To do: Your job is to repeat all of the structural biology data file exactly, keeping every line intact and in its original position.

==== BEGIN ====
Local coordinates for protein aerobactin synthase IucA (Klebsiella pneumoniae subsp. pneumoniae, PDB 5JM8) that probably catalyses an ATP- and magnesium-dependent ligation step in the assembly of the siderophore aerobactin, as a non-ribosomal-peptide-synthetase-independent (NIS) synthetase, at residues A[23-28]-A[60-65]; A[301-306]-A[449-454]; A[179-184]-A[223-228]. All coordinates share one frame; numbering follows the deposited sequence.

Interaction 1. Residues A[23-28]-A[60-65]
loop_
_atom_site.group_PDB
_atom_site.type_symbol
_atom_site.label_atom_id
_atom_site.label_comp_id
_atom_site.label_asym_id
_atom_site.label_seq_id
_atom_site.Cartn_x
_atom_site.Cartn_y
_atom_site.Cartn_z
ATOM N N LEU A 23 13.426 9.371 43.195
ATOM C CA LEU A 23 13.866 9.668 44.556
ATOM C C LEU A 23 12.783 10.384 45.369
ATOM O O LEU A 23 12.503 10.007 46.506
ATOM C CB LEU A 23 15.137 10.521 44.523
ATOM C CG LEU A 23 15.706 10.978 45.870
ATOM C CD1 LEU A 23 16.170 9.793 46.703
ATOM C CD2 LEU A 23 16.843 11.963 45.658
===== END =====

Local coordinates for protein aerobactin synthase IucA (Klebsiella pneumoniae subsp. pneumoniae, PDB 5JM8) that probably catalyses an ATP- and magnesium-dependent ligation step in the assembly of the siderophore aerobactin, as a non-ribosomal-peptide-synthetase-independent (NIS) synthetase, at residues A[23-28]-A[60-65]; A[301-306]-A[449-454]; A[179-184]-A[223-228]. All coordinates share one frame; numbering follows the deposited sequence.

Interaction 1. Residues A[23-28]-A[60-65]
loop_
_atom_site.group_PDB
_atom_site.type_symbol
_atom_site.label_atom_id
_atom_site.label_comp_id
_atom_site.label_asym_id
_atom_site.label_seq_id
_atom_site.Cartn_x
_atom_site.Cartn_y
_atom_site.Cartn_z
ATOM N N LEU A 23 13.426 9.371 43.195
ATOM C CA LEU A 23 13.866 9.668 44.556
ATOM C C LEU A 23 12.783 10.384 45.369
ATOM O O LEU A 23 12.503 10.007 46.506
ATOM C CB LEU A 23 15.137 10.521 44.523
ATOM C CG LEU A 23 15.706 10.978 45.870
ATOM C CD1 LEU A 23 16.170 9.793 46.703
ATOM C CD2 LEU A 23 16.843 11.963 45.658